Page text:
Book Review: The Glass Castle
Posted May 19, 2010on:
The Glass Castle, by Jeannette Walls, Scribner, 2005, 288 pp.
This book unfolds the simultaneous story of an unraveling and a piecing together, a coming apart and a unification. Walls’ memoir tells the story of her childhood, which is the unraveling of her parents’ mental health, the piecing together of her perception of what is really going on, the coming apart of any sense of stability or care, and the coming together of Walls’ own strength and fortitude and identity to escape and make a life for herself.
The account begins on Park Avenue in New York, as Walls rides in a taxi on her way to a party. She sees her mother digging through a dumpster. The story unfolds how her parents ended up there, and she didn’t. It’s the story of how she discovered her childhood experience was not normal, and how she and her siblings survived and eventually thrived.
What’s striking about the earliest chapters of the book is the matter-of-fact tone Walls takes while recounting horrific stories of pain and neglect. She describes injuries, hunger and inattention in her own life with a sense of distance, almost like a third-person narrator. It is impossible to tell if her distance equates to a necessary emotional distance from the pain or a healing and forgiveness from the dysfunction. I found myself getting angry and outraged on Walls’ behalf, because she did not express those things herself.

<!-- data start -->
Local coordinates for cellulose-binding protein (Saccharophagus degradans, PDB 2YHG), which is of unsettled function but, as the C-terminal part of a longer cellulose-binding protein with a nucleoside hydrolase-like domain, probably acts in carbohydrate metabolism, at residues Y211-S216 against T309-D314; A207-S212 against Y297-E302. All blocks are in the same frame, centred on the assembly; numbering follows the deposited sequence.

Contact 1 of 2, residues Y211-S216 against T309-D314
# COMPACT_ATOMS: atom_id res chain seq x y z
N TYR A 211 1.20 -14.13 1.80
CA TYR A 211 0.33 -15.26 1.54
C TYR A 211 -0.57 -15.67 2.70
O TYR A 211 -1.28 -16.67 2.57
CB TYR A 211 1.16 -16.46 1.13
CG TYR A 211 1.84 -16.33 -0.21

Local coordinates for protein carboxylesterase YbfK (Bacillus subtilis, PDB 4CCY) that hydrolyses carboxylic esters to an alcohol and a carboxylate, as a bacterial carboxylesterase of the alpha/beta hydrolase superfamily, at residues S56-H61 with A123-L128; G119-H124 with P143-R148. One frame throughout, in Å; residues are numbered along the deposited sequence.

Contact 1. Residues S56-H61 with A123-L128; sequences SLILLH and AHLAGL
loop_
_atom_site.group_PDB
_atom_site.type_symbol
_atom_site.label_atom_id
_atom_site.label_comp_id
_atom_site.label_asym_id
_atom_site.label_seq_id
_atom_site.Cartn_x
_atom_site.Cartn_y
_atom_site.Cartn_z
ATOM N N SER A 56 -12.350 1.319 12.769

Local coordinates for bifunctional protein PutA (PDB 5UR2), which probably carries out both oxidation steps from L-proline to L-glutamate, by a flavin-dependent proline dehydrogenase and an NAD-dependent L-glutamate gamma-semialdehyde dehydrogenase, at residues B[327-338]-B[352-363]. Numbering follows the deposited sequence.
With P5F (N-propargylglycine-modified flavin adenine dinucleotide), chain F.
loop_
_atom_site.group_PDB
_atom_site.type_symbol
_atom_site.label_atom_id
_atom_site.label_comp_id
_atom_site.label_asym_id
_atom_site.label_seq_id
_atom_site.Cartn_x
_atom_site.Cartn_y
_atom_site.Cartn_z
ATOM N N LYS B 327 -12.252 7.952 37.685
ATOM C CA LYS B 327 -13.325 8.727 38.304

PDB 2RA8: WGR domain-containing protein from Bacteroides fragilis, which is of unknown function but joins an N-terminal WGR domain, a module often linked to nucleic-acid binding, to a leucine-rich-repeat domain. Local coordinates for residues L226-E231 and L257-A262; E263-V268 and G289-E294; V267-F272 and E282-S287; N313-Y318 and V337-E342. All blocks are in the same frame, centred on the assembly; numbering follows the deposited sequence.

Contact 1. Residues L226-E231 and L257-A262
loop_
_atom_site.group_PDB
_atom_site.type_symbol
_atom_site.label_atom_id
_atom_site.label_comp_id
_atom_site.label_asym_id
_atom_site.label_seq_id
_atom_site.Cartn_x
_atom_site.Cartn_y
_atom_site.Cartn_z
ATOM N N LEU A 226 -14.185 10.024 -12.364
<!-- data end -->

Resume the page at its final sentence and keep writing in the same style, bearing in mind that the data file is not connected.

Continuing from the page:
Some outrage does emerge as she matures in the story. It is this anger and indignation that eventually propels Walls and her siblings to leave home. It is the development of anger and separation from her parents, especially her father, that saves her.
This separation is never easy and never complete. It feels crushing for her to leave home because it is a rejection of all her father, whom she loves in spite of it all. Walls’ writing somehow manages to shield us from the heat of her emotions while connecting us to them, so that we can empathize both with her love and her need to leave. She does not write her book to punish her parents, or to work out her issues with them, or to offer moralization, or to tell a story of heroic overcoming. She just tells the story because it is her story, and it is compelling.